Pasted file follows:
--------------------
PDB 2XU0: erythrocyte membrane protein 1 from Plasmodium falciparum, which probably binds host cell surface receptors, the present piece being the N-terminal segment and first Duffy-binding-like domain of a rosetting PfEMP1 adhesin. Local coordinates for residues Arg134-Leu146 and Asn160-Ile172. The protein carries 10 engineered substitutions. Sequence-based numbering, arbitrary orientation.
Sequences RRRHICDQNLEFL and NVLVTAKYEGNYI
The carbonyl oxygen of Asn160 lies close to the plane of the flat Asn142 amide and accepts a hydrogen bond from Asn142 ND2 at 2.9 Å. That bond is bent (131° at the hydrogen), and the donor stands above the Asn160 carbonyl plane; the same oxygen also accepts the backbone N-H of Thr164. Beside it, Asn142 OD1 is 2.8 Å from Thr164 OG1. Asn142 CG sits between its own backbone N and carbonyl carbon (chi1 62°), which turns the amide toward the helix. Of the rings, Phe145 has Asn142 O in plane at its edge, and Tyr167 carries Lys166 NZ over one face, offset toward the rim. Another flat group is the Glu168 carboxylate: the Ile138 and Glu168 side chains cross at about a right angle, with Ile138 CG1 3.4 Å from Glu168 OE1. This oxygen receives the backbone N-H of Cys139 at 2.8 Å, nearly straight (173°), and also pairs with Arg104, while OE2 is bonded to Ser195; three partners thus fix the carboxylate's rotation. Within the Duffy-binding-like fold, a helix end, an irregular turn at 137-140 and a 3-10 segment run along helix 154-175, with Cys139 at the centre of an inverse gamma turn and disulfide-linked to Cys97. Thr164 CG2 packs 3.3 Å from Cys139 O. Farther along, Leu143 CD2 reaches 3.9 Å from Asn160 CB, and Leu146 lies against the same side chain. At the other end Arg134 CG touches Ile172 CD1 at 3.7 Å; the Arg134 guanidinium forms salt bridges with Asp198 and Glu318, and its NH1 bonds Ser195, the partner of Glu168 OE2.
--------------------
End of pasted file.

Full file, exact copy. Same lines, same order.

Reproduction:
PDB 2XU0: erythrocyte membrane protein 1 from Plasmodium falciparum, which probably binds host cell surface receptors, the present piece being the N-terminal segment and first Duffy-binding-like domain of a rosetting PfEMP1 adhesin. Local coordinates for residues Arg134-Leu146 and Asn160-Ile172. The protein carries 10 engineered substitutions. Sequence-based numbering, arbitrary orientation.
Sequences RRRHICDQNLEFL and NVLVTAKYEGNYI
The carbonyl oxygen of Asn160 lies close to the plane of the flat Asn142 amide and accepts a hydrogen bond from Asn142 ND2 at 2.9 Å. That bond is bent (131° at the hydrogen), and the donor stands above the Asn160 carbonyl plane; the same oxygen also accepts the backbone N-H of Thr164. Beside it, Asn142 OD1 is 2.8 Å from Thr164 OG1. Asn142 CG sits between its own backbone N and carbonyl carbon (chi1 62°), which turns the amide toward the helix. Of the rings, Phe145 has Asn142 O in plane at its edge, and Tyr167 carries Lys166 NZ over one face, offset toward the rim. Another flat group is the Glu168 carboxylate: the Ile138 and Glu168 side chains cross at about a right angle, with Ile138 CG1 3.4 Å from Glu168 OE1. This oxygen receives the backbone N-H of Cys139 at 2.8 Å, nearly straight (173°), and also pairs with Arg104, while OE2 is bonded to Ser195; three partners thus fix the carboxylate's rotation. Within the Duffy-binding-like fold, a helix end, an irregular turn at 137-140 and a 3-10 segment run along helix 154-175, with Cys139 at the centre of an inverse gamma turn and disulfide-linked to Cys97. Thr164 CG2 packs 3.3 Å from Cys139 O. Farther along, Leu143 CD2 reaches 3.9 Å from Asn160 CB, and Leu146 lies against the same side chain. At the other end Arg134 CG touches Ile172 CD1 at 3.7 Å; the Arg134 guanidinium forms salt bridges with Asp198 and Glu318, and its NH1 bonds Ser195, the partner of Glu168 OE2.